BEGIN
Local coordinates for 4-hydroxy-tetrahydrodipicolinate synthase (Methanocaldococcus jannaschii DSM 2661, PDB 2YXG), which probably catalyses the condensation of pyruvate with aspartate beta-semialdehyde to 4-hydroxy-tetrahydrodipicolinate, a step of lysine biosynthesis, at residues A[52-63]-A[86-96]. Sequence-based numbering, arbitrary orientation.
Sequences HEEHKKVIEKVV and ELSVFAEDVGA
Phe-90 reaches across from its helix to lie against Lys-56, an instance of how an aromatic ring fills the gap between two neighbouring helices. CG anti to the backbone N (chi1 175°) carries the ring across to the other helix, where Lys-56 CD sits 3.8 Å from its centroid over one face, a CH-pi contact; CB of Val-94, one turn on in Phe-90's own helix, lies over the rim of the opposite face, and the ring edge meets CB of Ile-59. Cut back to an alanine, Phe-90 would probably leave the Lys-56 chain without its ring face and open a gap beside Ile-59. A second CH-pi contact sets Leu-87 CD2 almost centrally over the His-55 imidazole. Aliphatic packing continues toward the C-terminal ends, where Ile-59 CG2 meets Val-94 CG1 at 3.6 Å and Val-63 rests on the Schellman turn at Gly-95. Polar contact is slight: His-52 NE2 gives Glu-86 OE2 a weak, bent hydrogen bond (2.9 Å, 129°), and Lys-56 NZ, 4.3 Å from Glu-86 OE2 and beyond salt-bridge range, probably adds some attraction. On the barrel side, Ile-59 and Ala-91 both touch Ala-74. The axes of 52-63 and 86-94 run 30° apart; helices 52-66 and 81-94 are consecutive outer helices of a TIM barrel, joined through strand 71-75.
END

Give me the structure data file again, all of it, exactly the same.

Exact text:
Local coordinates for 4-hydroxy-tetrahydrodipicolinate synthase (Methanocaldococcus jannaschii DSM 2661, PDB 2YXG), which probably catalyses the condensation of pyruvate with aspartate beta-semialdehyde to 4-hydroxy-tetrahydrodipicolinate, a step of lysine biosynthesis, at residues A[52-63]-A[86-96]. Sequence-based numbering, arbitrary orientation.
Sequences HEEHKKVIEKVV and ELSVFAEDVGA
Phe-90 reaches across from its helix to lie against Lys-56, an instance of how an aromatic ring fills the gap between two neighbouring helices. CG anti to the backbone N (chi1 175°) carries the ring across to the other helix, where Lys-56 CD sits 3.8 Å from its centroid over one face, a CH-pi contact; CB of Val-94, one turn on in Phe-90's own helix, lies over the rim of the opposite face, and the ring edge meets CB of Ile-59. Cut back to an alanine, Phe-90 would probably leave the Lys-56 chain without its ring face and open a gap beside Ile-59. A second CH-pi contact sets Leu-87 CD2 almost centrally over the His-55 imidazole. Aliphatic packing continues toward the C-terminal ends, where Ile-59 CG2 meets Val-94 CG1 at 3.6 Å and Val-63 rests on the Schellman turn at Gly-95. Polar contact is slight: His-52 NE2 gives Glu-86 OE2 a weak, bent hydrogen bond (2.9 Å, 129°), and Lys-56 NZ, 4.3 Å from Glu-86 OE2 and beyond salt-bridge range, probably adds some attraction. On the barrel side, Ile-59 and Ala-91 both touch Ala-74. The axes of 52-63 and 86-94 run 30° apart; helices 52-66 and 81-94 are consecutive outer helices of a TIM barrel, joined through strand 71-75.